April 2, 2020
A few years ago, Khaled Halim, an incredible CEO coach from Reboot, came to a global summit run by Google for Startups to run a session on leadership. There was one idea — an easy tool for team conversations — that has stuck with me over the years and delivered extraordinary results in my work and life.
It’s called Red Yellow Green.
The idea behind it is simple — we all show up to work (and life) feeling different each day. Our moods, energy levels, and emotions are constantly changing, just like the weather. Red Yellow Green acknowledges an unspoken truth that we too often ignore in business: we’re human!
The exercise is simple too — you just ask your teammates how they’re feeling before you begin a meeting.
Like a traffic light, each colour represents a general mood. The beauty is the simplicity of the system. Here is a short explanation of each colour, but you can certainly expand beyond the feelings and descriptions I’ve given:
Red Yellow Green is like a team traffic light that reminds us to stop, go, or proceed with caution whenever we get into conversations with our teammates.
By asking each other where we’re at, we create an opportunity for empathy, connection, and understanding. On a practical level, we also avoid having the right conversations at the wrong time.
If you want to talk long-term strategy, but your teammate’s dog just died, is now the right time to have that conversation? Probably not, but we do it all the time anyway. By using Red Yellow Green, you can time your conversations better and wait till the right moment to pitch a new idea, or deliver some tough feedback.
Red Yellow Green gives us the opportunity to ‘check the weather’ and see how people are doing in the moment. But don’t treat it like team therapy. It’s a straightforward check-in that works best when it’s short and sweet.
If you’re skeptical, I was too until I tested it out and saw results right away.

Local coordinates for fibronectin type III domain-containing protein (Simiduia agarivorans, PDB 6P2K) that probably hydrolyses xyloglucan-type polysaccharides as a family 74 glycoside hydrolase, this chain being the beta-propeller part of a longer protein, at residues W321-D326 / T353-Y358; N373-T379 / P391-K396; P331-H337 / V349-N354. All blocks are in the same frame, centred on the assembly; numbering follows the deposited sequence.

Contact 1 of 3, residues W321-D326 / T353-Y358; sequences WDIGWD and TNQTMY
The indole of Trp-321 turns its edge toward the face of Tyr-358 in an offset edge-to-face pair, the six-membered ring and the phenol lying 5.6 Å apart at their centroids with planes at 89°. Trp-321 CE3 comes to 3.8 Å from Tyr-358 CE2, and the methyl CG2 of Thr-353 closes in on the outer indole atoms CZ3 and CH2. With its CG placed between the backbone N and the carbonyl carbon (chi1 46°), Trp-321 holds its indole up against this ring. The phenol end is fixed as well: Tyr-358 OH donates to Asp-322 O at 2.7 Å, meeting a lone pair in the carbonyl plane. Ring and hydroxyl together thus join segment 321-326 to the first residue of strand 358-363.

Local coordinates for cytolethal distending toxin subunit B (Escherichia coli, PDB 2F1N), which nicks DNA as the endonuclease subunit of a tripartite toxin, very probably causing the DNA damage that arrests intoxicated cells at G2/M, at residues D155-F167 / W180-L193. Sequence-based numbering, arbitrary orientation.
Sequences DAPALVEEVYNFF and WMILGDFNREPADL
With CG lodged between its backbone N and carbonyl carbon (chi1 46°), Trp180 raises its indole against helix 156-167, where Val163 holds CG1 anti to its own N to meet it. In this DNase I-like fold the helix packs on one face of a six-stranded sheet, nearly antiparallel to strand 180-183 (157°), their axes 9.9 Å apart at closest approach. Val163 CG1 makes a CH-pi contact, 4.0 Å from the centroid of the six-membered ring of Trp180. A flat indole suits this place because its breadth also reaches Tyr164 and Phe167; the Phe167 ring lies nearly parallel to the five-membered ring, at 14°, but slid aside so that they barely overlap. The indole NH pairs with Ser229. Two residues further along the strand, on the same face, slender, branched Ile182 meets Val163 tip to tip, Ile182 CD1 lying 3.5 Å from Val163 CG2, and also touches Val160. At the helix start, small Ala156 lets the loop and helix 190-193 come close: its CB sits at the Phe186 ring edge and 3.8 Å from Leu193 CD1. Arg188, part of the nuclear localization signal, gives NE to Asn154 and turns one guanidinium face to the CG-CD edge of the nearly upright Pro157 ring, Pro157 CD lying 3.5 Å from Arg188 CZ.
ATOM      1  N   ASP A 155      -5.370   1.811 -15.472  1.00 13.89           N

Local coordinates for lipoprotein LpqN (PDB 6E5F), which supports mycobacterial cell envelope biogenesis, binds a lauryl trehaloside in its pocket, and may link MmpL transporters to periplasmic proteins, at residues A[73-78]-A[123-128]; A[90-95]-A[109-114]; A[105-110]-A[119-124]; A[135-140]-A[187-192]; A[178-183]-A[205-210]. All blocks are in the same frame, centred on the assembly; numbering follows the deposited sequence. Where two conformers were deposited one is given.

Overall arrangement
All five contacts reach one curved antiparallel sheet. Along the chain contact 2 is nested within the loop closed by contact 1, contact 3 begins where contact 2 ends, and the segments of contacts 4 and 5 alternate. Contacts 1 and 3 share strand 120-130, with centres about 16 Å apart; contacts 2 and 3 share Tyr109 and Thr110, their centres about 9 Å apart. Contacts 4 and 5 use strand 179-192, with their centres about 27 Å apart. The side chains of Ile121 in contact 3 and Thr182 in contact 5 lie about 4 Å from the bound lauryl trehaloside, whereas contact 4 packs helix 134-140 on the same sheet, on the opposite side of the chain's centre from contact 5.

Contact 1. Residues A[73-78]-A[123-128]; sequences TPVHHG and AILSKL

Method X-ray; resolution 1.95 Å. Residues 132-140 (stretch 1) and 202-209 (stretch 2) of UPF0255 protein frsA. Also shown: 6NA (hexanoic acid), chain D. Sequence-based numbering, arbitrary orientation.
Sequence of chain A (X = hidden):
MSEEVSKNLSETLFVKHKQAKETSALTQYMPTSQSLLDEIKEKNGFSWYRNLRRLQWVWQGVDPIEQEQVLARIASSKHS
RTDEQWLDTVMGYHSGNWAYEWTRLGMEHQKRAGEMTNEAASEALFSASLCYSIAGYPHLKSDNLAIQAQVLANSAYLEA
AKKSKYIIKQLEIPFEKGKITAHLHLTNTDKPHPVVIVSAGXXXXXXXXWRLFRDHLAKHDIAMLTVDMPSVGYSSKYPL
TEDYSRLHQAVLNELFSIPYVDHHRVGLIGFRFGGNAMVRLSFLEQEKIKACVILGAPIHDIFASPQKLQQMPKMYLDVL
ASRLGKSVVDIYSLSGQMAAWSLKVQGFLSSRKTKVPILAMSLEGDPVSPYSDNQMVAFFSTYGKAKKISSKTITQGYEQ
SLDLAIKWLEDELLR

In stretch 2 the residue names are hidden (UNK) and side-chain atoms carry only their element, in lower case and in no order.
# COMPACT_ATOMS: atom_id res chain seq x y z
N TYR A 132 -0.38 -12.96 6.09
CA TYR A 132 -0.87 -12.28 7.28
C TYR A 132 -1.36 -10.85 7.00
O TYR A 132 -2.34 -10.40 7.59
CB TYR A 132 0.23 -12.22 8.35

Try it out for a week and see how it goes. You can blame me if it backfires.
I am sure you’ll see positive changes in your conversations, and it turns out there is data to back this up.
As I was writing this article, I took a look around to see who else might be using Red Yellow Green, and what other perspectives or variations of the exercise were out there.
Former CEO of Etsy, Chad Dickerson, is also a fan, which doesn’t come as a surprise as he is now working with Reboot as an executive coach.
In his blog post, he shares an interesting article from Harvard Business Review that touches on a similar exercise implemented at the Rotterdam Eye Hospital:
At the start of every shift, the team members get together for a brief “team-start.” Each team member rates his or her own mood as green (I’m good), orange (I’m okay but I have a few things I’m concerned about) or red (I’m under stress). The rest of the team doesn’t need to know that you’re under stress because you’re having a dispute with your landlord or you are worried about your ill toddler. How you feel, however, is important because it affects how you should be treated.
And what have the results been?
This routine might not sound like the makings of a significant advance, but Rotterdam Eye Hospital has experienced some significant improvements in service quality since it introduced the card game in 2015. First, the hospital’s performance on its patient-safety audits has risen, and caregiver job satisfaction has improved substantially, moving from 8.0 to 9.2 on a 10-point scale after staff began playing the game. The nursing home and rehabilitation center reported similar results.
There are other intangible benefits reported, including better team bonding, deeper understanding of certain protocols, and a renewed sense of the importance of each person’s role.
It’s a fascinating read if you have a few more minutes: “How One Hospital Improved Patient Safety in 10 Minutes a Day (HBR).”
There are many flavours to this exercise, and you can experiment with it to see how it makes sense on your team or in your life. Here are my guidelines:
Start with a question. Take a minute before you begin a meeting to check in each other. You might ask,“how are you showing up today?” Or you can say, “Are you open to using Red Yellow Green to check in?”
Leaders go first. When it comes to team culture, I believe it’s built from the top. That’s why it’s beneficial for the most senior teammate to start the exercise and demonstrate openness and vulnerability.
Choose your colour. Everyone is encouraged to share where they are at, in this very moment, with total honesty. There is no wrong answer.
Share an explanation. If time allows, it’s helpful to provide more context. This encourages connection and builds trust. Just a quick sentence or two is usually enough. Remember, it’s OK if someone doesn’t want to share, simply knowing each other’s colour is already a game changer.
Get on with your work. This exercise is most effective when it’s short and sharp. Try not to let the conversations go too far. There is a time and place for more in-depth sharing, but the beauty of Red Yellow Green is its simple and straightforward format.
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